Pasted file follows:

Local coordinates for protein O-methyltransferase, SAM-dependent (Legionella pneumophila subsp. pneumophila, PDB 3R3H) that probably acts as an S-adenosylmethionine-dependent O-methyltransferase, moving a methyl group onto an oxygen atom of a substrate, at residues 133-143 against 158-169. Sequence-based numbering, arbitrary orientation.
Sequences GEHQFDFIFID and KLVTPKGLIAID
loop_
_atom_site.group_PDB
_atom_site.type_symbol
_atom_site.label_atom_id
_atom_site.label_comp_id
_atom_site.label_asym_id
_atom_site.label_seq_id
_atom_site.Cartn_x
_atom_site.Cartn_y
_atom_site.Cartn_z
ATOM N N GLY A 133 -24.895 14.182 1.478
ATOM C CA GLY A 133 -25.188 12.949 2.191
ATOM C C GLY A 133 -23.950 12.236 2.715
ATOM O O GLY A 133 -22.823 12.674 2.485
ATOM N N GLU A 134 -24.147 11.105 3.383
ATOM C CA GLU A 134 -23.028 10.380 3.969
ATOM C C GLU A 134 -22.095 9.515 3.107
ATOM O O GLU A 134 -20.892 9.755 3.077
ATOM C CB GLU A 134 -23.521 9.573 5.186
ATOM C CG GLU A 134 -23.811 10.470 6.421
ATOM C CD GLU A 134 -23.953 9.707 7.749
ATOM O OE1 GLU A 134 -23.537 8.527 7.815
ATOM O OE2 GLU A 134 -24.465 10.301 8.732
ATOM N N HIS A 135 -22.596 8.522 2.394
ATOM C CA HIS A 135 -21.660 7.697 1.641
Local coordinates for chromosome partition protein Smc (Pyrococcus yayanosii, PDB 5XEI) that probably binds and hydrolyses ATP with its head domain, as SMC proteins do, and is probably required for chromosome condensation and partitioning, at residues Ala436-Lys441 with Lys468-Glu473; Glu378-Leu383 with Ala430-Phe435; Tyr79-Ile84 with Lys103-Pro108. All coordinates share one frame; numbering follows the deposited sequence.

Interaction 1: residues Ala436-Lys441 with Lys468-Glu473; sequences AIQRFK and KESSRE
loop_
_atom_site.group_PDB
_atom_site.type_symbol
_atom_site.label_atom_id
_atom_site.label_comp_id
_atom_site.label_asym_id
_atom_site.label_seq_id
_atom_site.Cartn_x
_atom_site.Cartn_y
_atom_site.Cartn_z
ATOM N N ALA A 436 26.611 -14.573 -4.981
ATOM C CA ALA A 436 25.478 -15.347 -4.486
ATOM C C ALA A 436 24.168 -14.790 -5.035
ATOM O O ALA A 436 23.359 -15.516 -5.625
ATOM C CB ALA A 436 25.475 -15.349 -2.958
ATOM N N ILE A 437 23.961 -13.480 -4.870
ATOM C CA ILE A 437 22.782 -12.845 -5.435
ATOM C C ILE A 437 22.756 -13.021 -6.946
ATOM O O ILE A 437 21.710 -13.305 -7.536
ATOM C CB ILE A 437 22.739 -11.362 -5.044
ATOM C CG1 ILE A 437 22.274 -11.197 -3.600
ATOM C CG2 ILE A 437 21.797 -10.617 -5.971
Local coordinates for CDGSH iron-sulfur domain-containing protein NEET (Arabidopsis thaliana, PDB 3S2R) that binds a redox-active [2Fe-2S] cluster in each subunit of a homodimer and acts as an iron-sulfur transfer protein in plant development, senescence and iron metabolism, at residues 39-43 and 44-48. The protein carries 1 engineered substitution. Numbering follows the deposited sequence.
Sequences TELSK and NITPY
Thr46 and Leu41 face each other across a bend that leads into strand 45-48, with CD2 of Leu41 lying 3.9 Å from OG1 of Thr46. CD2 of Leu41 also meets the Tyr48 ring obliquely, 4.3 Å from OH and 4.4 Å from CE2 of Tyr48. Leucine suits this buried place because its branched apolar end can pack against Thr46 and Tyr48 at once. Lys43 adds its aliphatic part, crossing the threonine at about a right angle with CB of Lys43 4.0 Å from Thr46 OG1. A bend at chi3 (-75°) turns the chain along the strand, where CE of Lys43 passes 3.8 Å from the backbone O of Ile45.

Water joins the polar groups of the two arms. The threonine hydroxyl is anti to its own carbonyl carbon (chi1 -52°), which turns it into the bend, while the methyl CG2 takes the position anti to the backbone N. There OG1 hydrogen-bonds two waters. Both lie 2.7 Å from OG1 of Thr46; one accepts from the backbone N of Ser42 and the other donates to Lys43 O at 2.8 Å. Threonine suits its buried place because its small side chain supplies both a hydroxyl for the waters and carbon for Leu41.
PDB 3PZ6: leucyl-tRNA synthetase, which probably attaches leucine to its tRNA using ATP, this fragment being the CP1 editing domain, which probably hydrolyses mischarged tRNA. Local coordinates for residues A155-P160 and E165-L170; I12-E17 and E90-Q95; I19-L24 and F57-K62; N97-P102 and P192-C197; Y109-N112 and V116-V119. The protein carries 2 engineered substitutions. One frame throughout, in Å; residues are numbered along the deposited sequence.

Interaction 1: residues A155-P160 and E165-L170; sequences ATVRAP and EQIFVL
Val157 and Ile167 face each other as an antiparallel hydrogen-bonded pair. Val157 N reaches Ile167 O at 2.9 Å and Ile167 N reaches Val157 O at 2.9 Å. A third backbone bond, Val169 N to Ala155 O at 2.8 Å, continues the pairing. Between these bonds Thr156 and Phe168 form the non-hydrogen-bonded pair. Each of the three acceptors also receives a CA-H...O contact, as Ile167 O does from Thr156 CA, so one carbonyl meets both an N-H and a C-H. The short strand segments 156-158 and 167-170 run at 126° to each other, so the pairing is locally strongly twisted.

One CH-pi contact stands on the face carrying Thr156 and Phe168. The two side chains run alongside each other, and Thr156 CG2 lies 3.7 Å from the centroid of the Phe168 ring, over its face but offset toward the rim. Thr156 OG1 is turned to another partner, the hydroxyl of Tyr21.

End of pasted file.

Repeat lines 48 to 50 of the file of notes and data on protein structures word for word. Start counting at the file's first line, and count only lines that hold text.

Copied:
ATOM O O ILE A 437 21.710 -13.305 -7.536
ATOM C CB ILE A 437 22.739 -11.362 -5.044
ATOM C CG1 ILE A 437 22.274 -11.197 -3.600